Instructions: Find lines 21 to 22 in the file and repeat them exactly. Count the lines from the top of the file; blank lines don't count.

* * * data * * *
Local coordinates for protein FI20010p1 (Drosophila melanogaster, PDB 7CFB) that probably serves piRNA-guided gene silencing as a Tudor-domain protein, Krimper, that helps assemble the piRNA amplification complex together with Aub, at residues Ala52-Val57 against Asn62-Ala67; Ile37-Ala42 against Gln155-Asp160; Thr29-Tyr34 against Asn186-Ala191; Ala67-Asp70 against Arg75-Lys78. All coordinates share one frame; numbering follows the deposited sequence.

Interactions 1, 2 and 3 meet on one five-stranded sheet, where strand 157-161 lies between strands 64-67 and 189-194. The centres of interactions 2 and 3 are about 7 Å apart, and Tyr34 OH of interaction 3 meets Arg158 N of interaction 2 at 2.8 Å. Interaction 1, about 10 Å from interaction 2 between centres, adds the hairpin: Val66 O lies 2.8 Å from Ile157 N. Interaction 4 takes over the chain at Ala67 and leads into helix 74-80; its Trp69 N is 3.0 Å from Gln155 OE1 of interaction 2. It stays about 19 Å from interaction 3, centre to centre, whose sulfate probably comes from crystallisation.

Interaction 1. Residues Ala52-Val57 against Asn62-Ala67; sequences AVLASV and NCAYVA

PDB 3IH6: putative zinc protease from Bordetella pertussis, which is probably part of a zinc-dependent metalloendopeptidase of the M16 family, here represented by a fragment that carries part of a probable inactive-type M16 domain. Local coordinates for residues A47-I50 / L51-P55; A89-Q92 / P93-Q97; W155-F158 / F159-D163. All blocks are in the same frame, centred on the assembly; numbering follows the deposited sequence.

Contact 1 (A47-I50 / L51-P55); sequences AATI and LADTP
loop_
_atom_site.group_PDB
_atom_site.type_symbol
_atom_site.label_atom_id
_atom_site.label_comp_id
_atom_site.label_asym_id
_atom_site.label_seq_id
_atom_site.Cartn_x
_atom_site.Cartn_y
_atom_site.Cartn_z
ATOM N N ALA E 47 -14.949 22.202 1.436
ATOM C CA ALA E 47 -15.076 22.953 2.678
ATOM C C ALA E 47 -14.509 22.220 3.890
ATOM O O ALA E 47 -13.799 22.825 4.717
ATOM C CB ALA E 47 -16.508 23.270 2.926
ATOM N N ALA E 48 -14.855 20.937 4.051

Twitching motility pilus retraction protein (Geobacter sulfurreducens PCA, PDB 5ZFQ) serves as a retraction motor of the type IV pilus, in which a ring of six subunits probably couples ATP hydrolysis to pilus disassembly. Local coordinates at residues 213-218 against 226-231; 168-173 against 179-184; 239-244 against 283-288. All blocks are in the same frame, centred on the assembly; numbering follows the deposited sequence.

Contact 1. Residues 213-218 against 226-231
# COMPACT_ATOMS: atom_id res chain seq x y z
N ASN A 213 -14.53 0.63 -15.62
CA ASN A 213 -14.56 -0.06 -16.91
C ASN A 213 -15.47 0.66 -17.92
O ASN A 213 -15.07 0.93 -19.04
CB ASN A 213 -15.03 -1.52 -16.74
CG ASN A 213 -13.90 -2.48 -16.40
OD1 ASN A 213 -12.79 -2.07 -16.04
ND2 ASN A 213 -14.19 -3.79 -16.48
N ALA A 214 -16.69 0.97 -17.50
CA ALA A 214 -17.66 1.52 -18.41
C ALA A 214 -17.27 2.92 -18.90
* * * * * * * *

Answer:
ATOM N N ALA E 48 -14.855 20.937 4.051

Twitching motility pilus retraction protein (Geobacter sulfurreducens PCA, PDB 5ZFQ) serves as a retraction motor of the type IV pilus, in which a ring of six subunits probably couples ATP hydrolysis to pilus disassembly. Local coordinates at residues 213-218 against 226-231; 168-173 against 179-184; 239-244 against 283-288. All blocks are in the same frame, centred on the assembly; numbering follows the deposited sequence.